Comparison between Ischemic Stroke Patients <50 Years and ≥50 Years Admitted to a Single Centre: The Bergen Stroke Study
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Introduction: Young adults are likely to differ from old patients concerning cerebral infarction.
Methods: We compared characteristics of patients aged under and above 50 years, admitted to the Department of Neurology with cerebral infarction between 2006 and 2009, based on prospective registration. Investigation followed one common protocol for both groups.
Results and Discussion: One hundred patients (8.2%) were <50 years old, and the proportion of males was higher in this group (72% versus 55.8%, P = .002). Young stroke patients are more often current smokers (44.1% versus 23.6%, P < .001). Common causes for stroke in the young were cervical artery dissection (18% versus 0.6%, P < .001) and cardiac embolism due to disorders other than atrial arrhythmias (18% versus 5.5%, P < .001). Among the old, atrial fibrillation and flutter dominated (29.1% versus 5%, P < .001). Stroke severity and location did not differ. Old patients more often suffered from pneumonia (10.6% versus 2%, P < .003) and urinary tract infection (14.6% versus 2%, P = .001).</p>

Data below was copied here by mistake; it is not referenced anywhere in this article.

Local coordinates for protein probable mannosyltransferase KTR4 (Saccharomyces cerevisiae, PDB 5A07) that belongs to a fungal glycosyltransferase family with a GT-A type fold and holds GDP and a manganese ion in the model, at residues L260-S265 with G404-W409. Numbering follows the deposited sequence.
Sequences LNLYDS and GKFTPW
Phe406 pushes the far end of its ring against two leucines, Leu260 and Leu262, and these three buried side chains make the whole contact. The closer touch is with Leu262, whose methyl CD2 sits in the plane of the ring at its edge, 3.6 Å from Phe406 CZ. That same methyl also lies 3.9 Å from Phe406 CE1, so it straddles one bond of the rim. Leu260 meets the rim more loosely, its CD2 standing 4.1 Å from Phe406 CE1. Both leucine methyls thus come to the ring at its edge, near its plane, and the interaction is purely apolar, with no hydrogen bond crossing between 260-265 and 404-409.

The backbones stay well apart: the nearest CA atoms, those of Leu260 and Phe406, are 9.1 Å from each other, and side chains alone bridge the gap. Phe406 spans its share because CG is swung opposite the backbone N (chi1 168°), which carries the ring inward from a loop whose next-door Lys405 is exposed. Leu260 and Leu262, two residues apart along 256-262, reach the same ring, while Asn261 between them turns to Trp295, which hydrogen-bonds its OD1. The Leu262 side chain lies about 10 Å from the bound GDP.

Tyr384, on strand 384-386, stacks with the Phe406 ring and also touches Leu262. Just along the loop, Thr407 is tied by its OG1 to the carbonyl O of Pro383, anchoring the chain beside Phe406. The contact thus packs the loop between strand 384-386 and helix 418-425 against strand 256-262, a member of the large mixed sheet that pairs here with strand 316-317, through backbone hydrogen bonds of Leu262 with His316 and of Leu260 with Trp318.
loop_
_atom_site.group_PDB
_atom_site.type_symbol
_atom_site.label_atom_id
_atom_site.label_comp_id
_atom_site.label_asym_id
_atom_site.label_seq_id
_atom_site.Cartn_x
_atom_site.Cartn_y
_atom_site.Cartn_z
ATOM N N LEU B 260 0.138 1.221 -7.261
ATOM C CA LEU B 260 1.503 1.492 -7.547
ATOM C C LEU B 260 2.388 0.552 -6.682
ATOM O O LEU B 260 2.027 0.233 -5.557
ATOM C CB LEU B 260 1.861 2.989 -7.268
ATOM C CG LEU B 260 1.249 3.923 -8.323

Conclusions: Males dominate, and current smoking is more common in the young. Cervical artery dissection and nonarrhythmic heart disorders are frequent causes among young patients, while traditional risk factors dominate the old. Stroke severity is similar, but old patients seem more exposed for infectious complications.